Priestly Benediction: Video
The priestly benediction is found in the Torah (Numbers 6:24-26) and consists of three blessings, which is why it's sometimes known as the "threefold blessing." On holidays like Rosh Hashanah and Yom Kippur, members of synagogues who are part of the priestly class (cohenim) recite the blessing for the congregation, often with their prayer shawls (tallitot) over their heads and their hands spread in the ancient sign of the Jewish priests (made famous by Spock on Star Trek).
Some synagogues have the custom of saying the blessing each Shabbat; it may be led by clergy, by a member of the congregation, or collectively. Some congregations say "amen" after each line, as is customary after most blessings, while others say the traditional response instead, "kein y'hee ra-tzon."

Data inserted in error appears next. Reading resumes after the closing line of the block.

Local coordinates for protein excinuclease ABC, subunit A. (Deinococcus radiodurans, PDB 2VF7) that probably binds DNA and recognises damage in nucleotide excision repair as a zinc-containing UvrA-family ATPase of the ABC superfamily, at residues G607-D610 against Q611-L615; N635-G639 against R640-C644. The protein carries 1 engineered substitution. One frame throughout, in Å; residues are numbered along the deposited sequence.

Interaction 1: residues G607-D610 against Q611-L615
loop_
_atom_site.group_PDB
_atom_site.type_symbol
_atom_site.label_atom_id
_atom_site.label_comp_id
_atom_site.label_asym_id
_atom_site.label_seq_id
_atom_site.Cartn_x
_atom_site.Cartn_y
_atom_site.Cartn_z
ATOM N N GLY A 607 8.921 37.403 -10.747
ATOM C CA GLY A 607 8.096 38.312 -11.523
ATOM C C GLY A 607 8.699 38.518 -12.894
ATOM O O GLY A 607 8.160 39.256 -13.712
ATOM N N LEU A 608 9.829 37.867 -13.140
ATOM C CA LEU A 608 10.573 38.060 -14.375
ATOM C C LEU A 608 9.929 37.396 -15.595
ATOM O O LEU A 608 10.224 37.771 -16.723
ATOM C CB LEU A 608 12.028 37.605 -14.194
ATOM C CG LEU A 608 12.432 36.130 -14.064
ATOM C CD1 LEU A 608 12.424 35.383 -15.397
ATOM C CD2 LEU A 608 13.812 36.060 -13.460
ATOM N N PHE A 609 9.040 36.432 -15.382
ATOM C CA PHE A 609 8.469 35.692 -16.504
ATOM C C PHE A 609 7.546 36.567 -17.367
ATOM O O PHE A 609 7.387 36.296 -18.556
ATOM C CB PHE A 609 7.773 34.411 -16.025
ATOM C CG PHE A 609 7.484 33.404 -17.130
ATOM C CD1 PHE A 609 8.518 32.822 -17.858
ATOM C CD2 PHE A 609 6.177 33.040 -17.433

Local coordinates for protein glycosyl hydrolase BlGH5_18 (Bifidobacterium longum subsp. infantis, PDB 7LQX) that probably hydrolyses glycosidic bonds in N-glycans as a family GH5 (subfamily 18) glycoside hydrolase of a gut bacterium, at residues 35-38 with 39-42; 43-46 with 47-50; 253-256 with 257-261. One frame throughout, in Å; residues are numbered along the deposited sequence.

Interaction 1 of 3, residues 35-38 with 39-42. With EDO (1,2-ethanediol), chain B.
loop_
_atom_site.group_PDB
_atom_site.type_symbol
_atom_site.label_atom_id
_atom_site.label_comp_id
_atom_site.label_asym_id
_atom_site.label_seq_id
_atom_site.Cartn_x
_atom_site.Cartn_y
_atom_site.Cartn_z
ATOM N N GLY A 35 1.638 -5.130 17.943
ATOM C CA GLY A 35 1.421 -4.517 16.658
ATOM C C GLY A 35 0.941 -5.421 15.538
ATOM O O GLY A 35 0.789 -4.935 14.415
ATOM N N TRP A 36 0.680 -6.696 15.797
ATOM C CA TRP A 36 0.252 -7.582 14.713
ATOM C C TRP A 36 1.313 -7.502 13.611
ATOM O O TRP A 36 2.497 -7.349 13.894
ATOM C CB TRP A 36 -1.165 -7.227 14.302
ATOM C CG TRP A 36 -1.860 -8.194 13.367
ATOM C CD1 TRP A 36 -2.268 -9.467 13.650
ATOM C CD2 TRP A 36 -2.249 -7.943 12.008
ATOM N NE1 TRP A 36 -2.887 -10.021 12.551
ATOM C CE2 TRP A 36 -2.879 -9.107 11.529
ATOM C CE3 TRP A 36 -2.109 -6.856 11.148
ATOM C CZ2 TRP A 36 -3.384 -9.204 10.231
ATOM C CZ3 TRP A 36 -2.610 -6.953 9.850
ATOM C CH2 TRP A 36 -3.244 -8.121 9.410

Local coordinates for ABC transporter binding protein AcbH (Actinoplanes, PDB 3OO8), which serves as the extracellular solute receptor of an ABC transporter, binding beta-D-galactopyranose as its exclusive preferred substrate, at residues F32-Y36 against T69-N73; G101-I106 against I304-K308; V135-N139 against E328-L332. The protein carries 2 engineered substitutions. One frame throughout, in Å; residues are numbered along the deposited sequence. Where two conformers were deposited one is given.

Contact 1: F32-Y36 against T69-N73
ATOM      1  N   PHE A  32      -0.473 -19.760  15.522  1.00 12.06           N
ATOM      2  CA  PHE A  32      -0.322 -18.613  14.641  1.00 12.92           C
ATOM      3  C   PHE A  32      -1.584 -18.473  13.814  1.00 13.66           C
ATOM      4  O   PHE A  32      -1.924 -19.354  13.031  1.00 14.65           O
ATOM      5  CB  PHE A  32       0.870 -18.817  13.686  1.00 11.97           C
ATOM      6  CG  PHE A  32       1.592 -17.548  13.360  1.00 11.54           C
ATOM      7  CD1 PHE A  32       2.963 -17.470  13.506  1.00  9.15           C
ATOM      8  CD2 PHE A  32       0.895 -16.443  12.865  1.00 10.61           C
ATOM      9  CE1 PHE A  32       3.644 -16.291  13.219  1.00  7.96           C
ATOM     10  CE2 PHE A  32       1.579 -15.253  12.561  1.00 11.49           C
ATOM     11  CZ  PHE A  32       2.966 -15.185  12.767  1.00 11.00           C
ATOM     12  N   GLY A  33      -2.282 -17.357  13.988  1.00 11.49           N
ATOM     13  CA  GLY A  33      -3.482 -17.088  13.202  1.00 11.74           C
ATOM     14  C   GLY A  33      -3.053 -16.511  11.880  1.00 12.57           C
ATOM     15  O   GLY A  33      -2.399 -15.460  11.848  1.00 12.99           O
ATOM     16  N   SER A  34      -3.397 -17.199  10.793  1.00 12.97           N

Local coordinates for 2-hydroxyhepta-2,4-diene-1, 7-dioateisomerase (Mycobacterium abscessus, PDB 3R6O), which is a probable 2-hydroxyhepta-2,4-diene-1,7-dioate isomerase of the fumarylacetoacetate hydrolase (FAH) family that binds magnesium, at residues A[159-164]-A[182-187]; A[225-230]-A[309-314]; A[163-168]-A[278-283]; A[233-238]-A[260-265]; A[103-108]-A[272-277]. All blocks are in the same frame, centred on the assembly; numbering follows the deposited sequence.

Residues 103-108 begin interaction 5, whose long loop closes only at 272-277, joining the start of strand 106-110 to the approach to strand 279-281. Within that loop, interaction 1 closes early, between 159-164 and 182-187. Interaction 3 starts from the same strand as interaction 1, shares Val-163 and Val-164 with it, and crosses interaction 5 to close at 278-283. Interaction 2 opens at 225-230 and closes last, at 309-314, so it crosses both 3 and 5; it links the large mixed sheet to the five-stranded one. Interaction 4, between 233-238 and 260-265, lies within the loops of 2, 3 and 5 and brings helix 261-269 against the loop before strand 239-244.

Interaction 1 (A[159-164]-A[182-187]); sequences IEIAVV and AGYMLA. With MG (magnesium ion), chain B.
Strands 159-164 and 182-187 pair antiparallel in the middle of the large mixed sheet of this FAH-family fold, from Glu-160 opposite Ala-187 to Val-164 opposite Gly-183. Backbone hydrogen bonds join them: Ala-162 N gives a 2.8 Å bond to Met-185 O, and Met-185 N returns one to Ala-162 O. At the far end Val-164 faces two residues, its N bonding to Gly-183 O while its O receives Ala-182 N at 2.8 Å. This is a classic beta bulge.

At a bar or bat mitzvah, some synagogues have the custom of directing the blessing at the child. Sometimes, a member of the clergy will place their hands on the bat or bar mitzvah's head or shoulder sand say the blessing to them, adding a few personal words as well. In other congregations, parents are invited to say the blessing to their child. When the blessing is said quietly or more privately, to the bar or bat mitzvah child, the congregation typically does not say "amen" or "kein y'hee ra-tzon" at the end of each line (usually because they are out of earshot).
Here's an example of a rabbi giving a more public blessing to a bar mitzvah boy, with the synagogue's many clergy (rabbis and cantors) joining in the for the priestly benediction, in both Hebrew and English:
For the words to this blessing in English, Hebrew and transliteration, as well as an audio file to help you learn the pronunciation of the Hebrew, please visit our Priestly Benediction resource.
The first five books of the Hebrew Bible (Genesis, Exodus, Leviticus, Numbers, Deuteronomy), or the scroll that contains them. Hebrew for "my master," the term refers to a spiritual leader and teacher of Torah. Often, but not always, a rabbi is the leader of a synagogue congregation.